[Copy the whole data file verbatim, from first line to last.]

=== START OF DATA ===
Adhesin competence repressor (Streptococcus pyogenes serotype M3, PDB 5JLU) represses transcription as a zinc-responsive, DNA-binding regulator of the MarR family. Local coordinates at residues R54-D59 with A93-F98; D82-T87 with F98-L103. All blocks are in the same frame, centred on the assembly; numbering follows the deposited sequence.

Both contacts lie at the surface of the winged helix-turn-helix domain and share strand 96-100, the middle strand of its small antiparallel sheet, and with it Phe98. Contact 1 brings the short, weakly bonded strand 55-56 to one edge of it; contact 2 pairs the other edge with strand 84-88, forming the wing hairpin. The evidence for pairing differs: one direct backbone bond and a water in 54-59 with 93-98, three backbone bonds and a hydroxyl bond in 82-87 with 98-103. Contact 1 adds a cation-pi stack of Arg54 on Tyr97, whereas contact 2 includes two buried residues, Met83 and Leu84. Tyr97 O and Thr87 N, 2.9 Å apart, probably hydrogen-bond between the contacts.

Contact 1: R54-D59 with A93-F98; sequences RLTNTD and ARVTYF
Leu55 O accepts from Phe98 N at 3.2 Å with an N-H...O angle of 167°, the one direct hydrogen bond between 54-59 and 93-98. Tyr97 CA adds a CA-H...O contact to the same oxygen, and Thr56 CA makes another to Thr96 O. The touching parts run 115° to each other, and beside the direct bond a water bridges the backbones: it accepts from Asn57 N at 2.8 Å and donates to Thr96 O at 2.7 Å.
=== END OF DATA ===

Adhesin competence repressor (Streptococcus pyogenes serotype M3, PDB 5JLU) represses transcription as a zinc-responsive, DNA-binding regulator of the MarR family. Local coordinates at residues R54-D59 with A93-F98; D82-T87 with F98-L103. All blocks are in the same frame, centred on the assembly; numbering follows the deposited sequence.

Both contacts lie at the surface of the winged helix-turn-helix domain and share strand 96-100, the middle strand of its small antiparallel sheet, and with it Phe98. Contact 1 brings the short, weakly bonded strand 55-56 to one edge of it; contact 2 pairs the other edge with strand 84-88, forming the wing hairpin. The evidence for pairing differs: one direct backbone bond and a water in 54-59 with 93-98, three backbone bonds and a hydroxyl bond in 82-87 with 98-103. Contact 1 adds a cation-pi stack of Arg54 on Tyr97, whereas contact 2 includes two buried residues, Met83 and Leu84. Tyr97 O and Thr87 N, 2.9 Å apart, probably hydrogen-bond between the contacts.

Contact 1: R54-D59 with A93-F98; sequences RLTNTD and ARVTYF
Leu55 O accepts from Phe98 N at 3.2 Å with an N-H...O angle of 167°, the one direct hydrogen bond between 54-59 and 93-98. Tyr97 CA adds a CA-H...O contact to the same oxygen, and Thr56 CA makes another to Thr96 O. The touching parts run 115° to each other, and beside the direct bond a water bridges the backbones: it accepts from Asn57 N at 2.8 Å and donates to Thr96 O at 2.7 Å.